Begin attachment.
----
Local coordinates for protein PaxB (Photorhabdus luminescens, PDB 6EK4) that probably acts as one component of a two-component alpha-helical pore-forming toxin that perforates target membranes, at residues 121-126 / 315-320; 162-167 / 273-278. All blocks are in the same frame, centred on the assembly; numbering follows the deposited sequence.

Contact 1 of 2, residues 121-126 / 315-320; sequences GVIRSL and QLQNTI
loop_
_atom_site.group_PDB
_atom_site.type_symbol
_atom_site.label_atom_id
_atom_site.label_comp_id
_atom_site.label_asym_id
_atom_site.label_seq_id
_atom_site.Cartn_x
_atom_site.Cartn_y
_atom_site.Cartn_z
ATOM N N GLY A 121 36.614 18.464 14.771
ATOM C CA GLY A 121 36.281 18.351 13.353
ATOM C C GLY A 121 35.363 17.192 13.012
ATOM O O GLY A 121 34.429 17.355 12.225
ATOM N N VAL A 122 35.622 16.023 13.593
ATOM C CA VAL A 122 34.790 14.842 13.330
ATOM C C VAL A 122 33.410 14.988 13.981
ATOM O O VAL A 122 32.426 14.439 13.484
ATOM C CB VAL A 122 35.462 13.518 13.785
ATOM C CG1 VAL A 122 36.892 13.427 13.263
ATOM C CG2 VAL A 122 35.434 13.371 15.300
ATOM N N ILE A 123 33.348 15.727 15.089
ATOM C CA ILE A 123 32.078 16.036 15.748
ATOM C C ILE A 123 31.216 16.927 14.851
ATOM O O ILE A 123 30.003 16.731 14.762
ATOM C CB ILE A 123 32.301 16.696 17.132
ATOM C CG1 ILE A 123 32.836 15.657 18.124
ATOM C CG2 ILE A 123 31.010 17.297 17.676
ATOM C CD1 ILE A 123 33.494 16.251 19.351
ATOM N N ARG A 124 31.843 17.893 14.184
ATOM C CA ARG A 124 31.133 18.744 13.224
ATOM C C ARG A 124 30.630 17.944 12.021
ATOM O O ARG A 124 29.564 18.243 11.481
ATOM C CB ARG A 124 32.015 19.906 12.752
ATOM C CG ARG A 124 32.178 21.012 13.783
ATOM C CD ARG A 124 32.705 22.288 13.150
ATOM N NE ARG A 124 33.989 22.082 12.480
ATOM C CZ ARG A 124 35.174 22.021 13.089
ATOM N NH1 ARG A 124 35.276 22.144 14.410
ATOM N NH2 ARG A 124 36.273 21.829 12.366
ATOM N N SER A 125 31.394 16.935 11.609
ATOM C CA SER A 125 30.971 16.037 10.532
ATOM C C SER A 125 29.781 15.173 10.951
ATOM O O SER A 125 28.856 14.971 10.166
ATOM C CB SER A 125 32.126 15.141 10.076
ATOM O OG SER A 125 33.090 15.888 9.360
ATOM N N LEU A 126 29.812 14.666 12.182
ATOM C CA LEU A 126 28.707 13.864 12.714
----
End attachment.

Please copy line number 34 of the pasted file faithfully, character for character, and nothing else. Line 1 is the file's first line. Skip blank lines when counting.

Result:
ATOM C C ARG A 124 30.630 17.944 12.021